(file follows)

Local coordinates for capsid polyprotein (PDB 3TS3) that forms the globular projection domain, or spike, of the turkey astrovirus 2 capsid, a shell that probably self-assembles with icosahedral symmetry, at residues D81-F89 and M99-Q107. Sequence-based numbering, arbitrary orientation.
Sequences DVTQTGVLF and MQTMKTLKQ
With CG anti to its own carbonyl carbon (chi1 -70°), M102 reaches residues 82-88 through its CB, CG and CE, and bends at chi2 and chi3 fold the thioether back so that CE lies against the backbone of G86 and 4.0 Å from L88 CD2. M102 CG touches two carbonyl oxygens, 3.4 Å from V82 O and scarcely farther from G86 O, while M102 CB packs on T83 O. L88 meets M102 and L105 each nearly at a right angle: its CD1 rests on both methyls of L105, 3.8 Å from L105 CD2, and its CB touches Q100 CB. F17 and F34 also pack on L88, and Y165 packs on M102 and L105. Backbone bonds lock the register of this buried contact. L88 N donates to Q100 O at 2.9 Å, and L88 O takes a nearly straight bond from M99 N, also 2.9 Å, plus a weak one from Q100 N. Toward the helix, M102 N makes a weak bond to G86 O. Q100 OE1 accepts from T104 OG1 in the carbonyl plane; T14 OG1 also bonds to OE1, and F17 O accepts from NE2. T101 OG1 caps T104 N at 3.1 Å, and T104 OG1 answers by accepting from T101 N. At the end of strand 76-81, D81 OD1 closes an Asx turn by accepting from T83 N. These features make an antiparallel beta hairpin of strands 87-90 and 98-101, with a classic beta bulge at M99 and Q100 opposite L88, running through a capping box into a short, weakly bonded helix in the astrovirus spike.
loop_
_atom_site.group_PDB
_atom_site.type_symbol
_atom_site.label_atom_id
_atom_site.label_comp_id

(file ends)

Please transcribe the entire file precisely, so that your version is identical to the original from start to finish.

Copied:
Local coordinates for capsid polyprotein (PDB 3TS3) that forms the globular projection domain, or spike, of the turkey astrovirus 2 capsid, a shell that probably self-assembles with icosahedral symmetry, at residues D81-F89 and M99-Q107. Sequence-based numbering, arbitrary orientation.
Sequences DVTQTGVLF and MQTMKTLKQ
With CG anti to its own carbonyl carbon (chi1 -70°), M102 reaches residues 82-88 through its CB, CG and CE, and bends at chi2 and chi3 fold the thioether back so that CE lies against the backbone of G86 and 4.0 Å from L88 CD2. M102 CG touches two carbonyl oxygens, 3.4 Å from V82 O and scarcely farther from G86 O, while M102 CB packs on T83 O. L88 meets M102 and L105 each nearly at a right angle: its CD1 rests on both methyls of L105, 3.8 Å from L105 CD2, and its CB touches Q100 CB. F17 and F34 also pack on L88, and Y165 packs on M102 and L105. Backbone bonds lock the register of this buried contact. L88 N donates to Q100 O at 2.9 Å, and L88 O takes a nearly straight bond from M99 N, also 2.9 Å, plus a weak one from Q100 N. Toward the helix, M102 N makes a weak bond to G86 O. Q100 OE1 accepts from T104 OG1 in the carbonyl plane; T14 OG1 also bonds to OE1, and F17 O accepts from NE2. T101 OG1 caps T104 N at 3.1 Å, and T104 OG1 answers by accepting from T101 N. At the end of strand 76-81, D81 OD1 closes an Asx turn by accepting from T83 N. These features make an antiparallel beta hairpin of strands 87-90 and 98-101, with a classic beta bulge at M99 and Q100 opposite L88, running through a capping box into a short, weakly bonded helix in the astrovirus spike.
loop_
_atom_site.group_PDB
_atom_site.type_symbol
_atom_site.label_atom_id
_atom_site.label_comp_id